Monday, June 13, 2016

Case of the Week 400

Welcome to our 400th Parasite Case of the Week! To celebrate the 400th case, I thought I would dedicate this post to education in parasitology and share with you 5 of my favorite parasite teaching tools.

1. Embed arthropods and worms in casting resin, using products purchased at your local arts and crafts store. I've used Castin' Craft in the past, but there are other options out there as well. Here is one of my creations - adult Ixodes scapularis ticks (in different stages of engorgement) in a small petri dish:

Embedded arthropods are great for teaching because they are durable (e.g. their legs don't fall off from being manipulated over and over again), and you can easily examine both their dorsal and ventral aspects. If you're feeling really creative, then you can also make them into little works of art - or even jewelry (start a fun new trend). You can buy molds in every shape and size under the sun.

2. Find some anisakids in frozen (or fresh) cod. I have the best luck with Atlantic cod; in every bag of 10 fillets, I usually find at least 1 worm. I let the fillets thaw in the refrigerator and then use blunt dissection to find the coiled larvae. I put the fish (with anisakid) on a plate for display in my teaching lab. It's a great way to get medical students, residents, techs, and clinicians interested in parasitology.

For added fun, have a fish dissecting party! Here are some of my awesome pathology residents, who came up with this idea all on their own.

3. Buy some medicinal leeches (Hirudo medicinalis) at your hospital pharmacy. Like the cod, these also make a great display for a parasite teaching laboratory. You can use them as an example of an ectoparasite, talk about the anticoagulant they produce (hirudin - used medicinally), discuss their fascinating history (past and present) in medicine, and also discuss why it is necessary to give prophylactic antibiotics to recipients of leech therapy (to prevent sepsis with Aeromonas - a commensal bacterium in the gut of medicinal leeches).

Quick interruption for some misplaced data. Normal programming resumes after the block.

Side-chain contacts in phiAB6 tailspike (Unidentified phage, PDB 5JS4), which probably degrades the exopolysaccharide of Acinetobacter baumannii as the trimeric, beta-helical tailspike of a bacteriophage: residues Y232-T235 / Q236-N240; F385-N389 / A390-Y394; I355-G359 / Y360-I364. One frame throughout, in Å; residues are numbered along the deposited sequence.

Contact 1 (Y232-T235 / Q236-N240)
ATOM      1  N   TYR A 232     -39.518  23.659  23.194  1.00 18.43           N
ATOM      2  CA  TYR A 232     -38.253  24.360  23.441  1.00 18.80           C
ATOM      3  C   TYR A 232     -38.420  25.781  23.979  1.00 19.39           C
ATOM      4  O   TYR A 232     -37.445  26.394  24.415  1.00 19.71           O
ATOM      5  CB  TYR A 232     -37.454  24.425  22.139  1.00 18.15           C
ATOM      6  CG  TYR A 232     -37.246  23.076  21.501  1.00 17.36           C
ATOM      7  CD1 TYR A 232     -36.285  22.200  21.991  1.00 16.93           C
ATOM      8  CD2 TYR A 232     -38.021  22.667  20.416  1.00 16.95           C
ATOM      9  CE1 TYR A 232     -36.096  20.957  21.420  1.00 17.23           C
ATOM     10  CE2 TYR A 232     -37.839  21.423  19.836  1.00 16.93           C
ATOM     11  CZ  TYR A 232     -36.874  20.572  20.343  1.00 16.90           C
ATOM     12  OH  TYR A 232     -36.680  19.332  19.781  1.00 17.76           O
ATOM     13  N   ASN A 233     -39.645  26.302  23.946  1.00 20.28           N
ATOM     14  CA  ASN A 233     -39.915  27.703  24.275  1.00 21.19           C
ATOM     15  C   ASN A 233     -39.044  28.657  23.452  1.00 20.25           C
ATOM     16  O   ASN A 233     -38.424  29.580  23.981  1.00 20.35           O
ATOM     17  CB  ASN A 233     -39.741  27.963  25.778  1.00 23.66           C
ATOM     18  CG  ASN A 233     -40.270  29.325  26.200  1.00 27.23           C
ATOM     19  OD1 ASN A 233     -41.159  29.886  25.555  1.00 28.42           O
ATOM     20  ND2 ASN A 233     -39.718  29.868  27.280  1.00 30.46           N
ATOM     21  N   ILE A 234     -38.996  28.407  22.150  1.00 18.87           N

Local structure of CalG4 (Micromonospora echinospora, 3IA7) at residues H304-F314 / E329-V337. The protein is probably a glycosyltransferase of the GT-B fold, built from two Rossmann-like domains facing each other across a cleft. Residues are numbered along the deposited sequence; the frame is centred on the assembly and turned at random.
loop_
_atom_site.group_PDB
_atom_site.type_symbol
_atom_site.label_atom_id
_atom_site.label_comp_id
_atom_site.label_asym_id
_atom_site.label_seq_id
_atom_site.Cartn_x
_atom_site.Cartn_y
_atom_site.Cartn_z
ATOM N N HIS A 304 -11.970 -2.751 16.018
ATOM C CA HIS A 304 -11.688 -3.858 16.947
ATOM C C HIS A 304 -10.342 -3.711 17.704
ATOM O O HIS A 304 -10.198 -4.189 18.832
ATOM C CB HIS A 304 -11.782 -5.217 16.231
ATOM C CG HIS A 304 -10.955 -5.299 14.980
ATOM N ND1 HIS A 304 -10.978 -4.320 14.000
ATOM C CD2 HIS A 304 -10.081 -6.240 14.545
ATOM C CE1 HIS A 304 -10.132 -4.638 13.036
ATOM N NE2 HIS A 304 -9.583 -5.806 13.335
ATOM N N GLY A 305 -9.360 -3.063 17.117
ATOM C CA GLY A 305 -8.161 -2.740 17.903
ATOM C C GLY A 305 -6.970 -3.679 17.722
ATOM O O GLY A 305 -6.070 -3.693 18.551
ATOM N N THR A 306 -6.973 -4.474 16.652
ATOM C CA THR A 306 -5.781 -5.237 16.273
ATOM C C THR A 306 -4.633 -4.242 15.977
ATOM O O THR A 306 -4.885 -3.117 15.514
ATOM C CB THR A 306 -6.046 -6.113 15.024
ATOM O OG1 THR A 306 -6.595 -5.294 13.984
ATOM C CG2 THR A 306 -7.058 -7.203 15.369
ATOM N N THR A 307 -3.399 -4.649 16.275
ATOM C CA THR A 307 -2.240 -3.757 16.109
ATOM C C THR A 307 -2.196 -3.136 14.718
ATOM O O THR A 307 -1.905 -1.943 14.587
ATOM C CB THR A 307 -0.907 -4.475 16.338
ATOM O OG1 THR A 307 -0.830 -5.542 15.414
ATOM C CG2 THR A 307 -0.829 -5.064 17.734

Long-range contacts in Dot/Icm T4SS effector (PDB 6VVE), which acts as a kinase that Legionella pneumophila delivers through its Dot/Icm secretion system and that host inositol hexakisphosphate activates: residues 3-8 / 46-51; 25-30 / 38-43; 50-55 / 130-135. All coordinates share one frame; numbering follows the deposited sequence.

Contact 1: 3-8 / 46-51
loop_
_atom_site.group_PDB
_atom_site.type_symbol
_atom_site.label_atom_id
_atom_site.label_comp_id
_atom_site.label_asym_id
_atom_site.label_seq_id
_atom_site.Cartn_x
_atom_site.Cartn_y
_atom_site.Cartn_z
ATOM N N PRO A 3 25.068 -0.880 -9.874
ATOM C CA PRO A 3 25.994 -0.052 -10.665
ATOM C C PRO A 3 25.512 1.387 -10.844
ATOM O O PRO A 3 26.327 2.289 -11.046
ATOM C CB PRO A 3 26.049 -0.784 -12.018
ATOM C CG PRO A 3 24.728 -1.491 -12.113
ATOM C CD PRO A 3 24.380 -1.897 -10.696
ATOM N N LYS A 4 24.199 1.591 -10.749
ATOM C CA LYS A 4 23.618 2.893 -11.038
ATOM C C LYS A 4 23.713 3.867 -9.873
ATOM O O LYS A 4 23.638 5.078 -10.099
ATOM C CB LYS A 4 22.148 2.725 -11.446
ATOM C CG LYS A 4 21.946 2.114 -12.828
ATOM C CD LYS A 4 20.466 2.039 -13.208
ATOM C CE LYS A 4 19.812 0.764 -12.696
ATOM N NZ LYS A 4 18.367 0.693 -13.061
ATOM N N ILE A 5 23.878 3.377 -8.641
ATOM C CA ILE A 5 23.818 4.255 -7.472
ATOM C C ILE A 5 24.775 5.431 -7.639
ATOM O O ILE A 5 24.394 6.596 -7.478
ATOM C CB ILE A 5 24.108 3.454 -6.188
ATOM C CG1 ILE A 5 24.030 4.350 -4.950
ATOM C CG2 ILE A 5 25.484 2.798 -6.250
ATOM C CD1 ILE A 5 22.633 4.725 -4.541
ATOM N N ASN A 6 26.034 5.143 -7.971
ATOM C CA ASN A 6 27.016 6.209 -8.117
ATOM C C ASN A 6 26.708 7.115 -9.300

Yes, it's a display with shameless 'ick' factor, but it's great for capturing the attention of medical students and clinicians alike.

4. Learn some basic entomology skills. Try dragging for ticks, collecting black fly (Simulium sp.) larvae from a fast-flowing stream (below), or learn how to mount insects professionally for teaching purposes (compliments of Blaine Mathison).

5. Last, but not least, have a parasite potluck, with treats decorated with your favorite (candy) parasites.

Cupcakes by Dr. Rachael Liesman, my Clinical Microbiology fellow:

Malaria cookies by my Education Specialist, Emily Fernholz

Cakes from the Mayo Medical Students! Coconut rectum, Giardia duodenalis, Reduviid bug transmitting Trypanosoma cruzi through its feces, Strongyloides stercoralis on a stool agar culture, and a strawberry cervix.

So for my questions this week: What parasites are associated with a 'coconut rectum' and 'strawberry cervix'?


Anonymous said...

Coconut rectum is the appearance of a rectum laced with Trichuris trichuria worms in a heavy infection. The rectum may be prolapsed.
Strawberry cervix refers to a cervix with red petechiae from a Trichomonas vaginalis infection.
Your suggestions on mounting arthropods are very useful in a training setting. Most difficulties lie in the fact that the arthropods move around and do not co-operate with us,and if we euthanize them, they will only look dead. To overcome this, it may be useful to anesthetize them with CO2 prior to euthanization and mounting.

Florida Fan

Anonymous said...

Too fun and too clever - thanks x 400. Richard Garcia-Kennedy

Anonymous said...

Your arthopods look great, I never thought in using stuff from arts & crafts like resin and such, we use a mixture of Entellan with xylol to do something similar, but the result is not so smooth. We also use this mixture in wet mounts around the cover slip, they can be preserved for weeks if done right.
Just like Florida Fan said, arthopods don't cooperate to be seen by students, specially eyes from Loxosceles laeta, so we put them in the freezer for 15 minutes, it's the best way we found to authanize them and preserve its morphology prior to fixation.

-HLCM fan.

Anonymous said...

congrats on your 400th post Bobbi, I followed this blog with great joy and will do so in the future.

Hans Naus from the Netherlands